US attacks on Syria send shockwaves through global markets
LONDON - Global markets shook Friday, with stock indices largely downbeat but oil, gold and the yen higher after US missile strikes on Syria fanned geopolitical concerns.
In a busy day for markets, investors were awaiting key US monthly jobs data while keeping a watch over a second day of summit talks between Chinese President Xi Jinping and his US counterpart Donald Trump.
"News of last night's attack sent shockwaves through the markets, with investors flocking to safety, causing gains in the likes of gold and the yen," said Joshua Mahony, market analyst at IG trading group.
"A big surge in crude prices overnight were caused primarily by the prospects of an increasing US military involvement in the Middle East."
Trump ordered a huge assault on an airfield in retaliation for a chemical attack in Syria that Washington blamed on President Bashar al-Assad.
The attack came just hours after Russia warned that there could be "negative consequences" if the US took military action against Syria, which it is backing in a civil war.
"The untimely news of the US missile strike, coupled with tonight's impending US non-farm payrolls, have created increased anxiety among investors," Gary Huxtable, client adviser at Atlantic Pacific Securities, said in a note.
The US-China summit is meanwhile taking place after months of accusations by the US tycoon that Beijing was killing US jobs and manipulating its currency.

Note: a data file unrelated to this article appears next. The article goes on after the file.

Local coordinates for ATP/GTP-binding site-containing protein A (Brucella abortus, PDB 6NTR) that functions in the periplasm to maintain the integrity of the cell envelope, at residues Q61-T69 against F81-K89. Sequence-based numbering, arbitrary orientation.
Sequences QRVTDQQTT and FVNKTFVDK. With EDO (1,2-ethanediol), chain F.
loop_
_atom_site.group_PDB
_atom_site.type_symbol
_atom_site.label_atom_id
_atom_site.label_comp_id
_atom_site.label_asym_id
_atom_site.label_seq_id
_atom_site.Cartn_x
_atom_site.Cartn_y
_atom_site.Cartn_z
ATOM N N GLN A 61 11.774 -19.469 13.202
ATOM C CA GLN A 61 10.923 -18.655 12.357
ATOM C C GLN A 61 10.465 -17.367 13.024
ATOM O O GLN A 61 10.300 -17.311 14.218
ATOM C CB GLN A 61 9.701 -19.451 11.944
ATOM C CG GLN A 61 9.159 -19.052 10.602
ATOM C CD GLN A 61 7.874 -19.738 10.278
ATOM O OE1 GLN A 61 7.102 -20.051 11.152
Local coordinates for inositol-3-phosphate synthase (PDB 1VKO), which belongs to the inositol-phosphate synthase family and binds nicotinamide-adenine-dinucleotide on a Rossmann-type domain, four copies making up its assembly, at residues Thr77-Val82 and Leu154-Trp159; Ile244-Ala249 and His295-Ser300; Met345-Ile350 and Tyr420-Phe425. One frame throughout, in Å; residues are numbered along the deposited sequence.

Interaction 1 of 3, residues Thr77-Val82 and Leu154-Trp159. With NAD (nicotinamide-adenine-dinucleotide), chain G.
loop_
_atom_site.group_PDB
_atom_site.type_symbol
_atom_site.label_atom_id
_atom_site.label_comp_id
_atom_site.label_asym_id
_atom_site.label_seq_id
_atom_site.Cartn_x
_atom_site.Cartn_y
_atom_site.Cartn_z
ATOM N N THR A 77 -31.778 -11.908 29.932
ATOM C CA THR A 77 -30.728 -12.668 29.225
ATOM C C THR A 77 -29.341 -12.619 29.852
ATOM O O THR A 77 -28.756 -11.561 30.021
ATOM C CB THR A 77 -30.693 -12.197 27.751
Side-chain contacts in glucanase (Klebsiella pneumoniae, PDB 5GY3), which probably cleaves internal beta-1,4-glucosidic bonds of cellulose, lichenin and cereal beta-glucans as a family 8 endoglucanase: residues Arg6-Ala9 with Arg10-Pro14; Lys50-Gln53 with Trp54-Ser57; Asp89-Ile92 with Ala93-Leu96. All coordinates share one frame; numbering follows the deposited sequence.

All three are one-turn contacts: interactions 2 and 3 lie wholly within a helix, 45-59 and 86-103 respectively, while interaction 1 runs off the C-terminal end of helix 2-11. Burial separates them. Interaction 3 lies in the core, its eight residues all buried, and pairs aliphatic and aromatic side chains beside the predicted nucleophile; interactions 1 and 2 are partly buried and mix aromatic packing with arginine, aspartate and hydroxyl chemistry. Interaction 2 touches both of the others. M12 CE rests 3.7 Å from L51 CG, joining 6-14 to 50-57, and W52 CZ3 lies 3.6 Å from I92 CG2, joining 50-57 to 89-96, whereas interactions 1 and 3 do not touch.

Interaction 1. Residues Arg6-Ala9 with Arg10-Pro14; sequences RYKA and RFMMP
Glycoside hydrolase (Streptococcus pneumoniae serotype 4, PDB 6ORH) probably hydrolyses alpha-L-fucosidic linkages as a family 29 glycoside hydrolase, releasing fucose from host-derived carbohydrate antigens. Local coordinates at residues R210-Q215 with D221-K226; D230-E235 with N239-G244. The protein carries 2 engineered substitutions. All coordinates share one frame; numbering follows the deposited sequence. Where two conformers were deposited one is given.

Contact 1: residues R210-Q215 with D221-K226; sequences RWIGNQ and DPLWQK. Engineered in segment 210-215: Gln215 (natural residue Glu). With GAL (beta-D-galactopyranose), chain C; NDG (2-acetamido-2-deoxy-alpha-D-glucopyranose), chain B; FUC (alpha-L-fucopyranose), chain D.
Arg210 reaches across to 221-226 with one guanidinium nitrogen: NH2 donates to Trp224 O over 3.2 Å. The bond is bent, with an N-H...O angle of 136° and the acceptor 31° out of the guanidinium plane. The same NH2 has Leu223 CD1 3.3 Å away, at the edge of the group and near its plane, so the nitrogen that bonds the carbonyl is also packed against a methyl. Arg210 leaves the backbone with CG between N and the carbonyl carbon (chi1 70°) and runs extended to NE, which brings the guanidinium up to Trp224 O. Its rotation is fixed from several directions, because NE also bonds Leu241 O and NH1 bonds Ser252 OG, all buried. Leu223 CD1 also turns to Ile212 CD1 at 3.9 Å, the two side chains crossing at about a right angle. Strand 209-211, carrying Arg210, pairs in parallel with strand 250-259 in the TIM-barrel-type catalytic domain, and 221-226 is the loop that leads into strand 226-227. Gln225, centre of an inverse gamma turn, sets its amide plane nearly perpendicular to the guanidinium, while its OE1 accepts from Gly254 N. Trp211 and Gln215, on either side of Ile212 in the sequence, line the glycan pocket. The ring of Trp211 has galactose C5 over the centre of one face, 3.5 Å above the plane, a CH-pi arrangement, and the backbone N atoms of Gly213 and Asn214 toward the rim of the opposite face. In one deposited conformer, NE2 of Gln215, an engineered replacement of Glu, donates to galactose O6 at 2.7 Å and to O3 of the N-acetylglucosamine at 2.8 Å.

- Seeking a safe haven -
Also on the agenda is North Korea, with Washington concerned about the country's growing nuclear programme following a series of missile launches, the most recent coming this week.
On trading floors Friday, gold hit a near five-month high at $1,269.53 an ounce.
"Demand for safe havens has... pushed bonds, precious metals and both the yen and Swiss franc higher", said Accendo Markets analyst Mike van Dulken.
The euro dropped to 117.32 yen in Asian trading hours, the lowest level for more than four months.
Oil prices reached one-month highs as the attacks led to concerns about supplies in the Middle East.
That helped shares in energy firms rise around the world and pushed London's commodities-heavy FTSE 100 index into positive territory.
Weighing on the benchmark index were weaker-than-expected UK industrial production data that sparked concerns about weak growth overall for Britain's economy as it embarks on EU-exit negotiations.
Analysts were looking ahead also to Friday's official US Labor Department jobs report, which is expected to show that the world's biggest economy added 215,000 jobs in March and that unemployment held steady at 4.7 percent.
US stocks recovered Thursday from a sell-off the previous day spurred by Federal Reserve meeting minutes suggesting a more aggressive monetary tightening policy than the market had anticipated.